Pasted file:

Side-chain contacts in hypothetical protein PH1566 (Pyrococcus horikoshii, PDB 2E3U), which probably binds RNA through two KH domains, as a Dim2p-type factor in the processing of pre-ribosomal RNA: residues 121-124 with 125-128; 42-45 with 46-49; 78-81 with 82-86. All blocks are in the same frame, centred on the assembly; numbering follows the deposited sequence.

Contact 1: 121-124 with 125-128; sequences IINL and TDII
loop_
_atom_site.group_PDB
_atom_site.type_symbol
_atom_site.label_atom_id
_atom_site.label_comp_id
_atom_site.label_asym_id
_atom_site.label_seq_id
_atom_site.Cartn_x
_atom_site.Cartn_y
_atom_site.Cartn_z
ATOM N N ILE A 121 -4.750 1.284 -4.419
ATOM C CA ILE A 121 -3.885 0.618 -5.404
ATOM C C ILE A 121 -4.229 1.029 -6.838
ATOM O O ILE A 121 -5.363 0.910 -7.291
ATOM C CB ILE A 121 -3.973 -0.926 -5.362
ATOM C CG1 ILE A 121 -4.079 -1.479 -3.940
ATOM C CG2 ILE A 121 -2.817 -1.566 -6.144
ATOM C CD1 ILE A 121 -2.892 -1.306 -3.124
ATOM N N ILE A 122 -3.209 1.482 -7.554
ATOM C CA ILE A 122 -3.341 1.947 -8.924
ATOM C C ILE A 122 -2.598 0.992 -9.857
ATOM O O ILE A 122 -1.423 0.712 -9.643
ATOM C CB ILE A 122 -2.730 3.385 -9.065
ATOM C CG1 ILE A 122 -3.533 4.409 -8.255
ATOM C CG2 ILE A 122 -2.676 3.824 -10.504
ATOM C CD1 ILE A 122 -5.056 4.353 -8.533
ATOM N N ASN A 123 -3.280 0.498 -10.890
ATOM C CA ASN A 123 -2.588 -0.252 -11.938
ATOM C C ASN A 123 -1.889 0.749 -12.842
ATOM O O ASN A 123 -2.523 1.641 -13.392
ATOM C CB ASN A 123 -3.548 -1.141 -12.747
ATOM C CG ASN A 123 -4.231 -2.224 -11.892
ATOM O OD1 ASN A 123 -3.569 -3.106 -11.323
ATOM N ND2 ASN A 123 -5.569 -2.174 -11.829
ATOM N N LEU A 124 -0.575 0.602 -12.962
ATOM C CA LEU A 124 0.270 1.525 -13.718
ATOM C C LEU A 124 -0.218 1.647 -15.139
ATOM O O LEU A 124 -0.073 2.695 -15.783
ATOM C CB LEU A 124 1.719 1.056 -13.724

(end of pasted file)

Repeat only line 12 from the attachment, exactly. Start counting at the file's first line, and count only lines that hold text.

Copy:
_atom_site.Cartn_z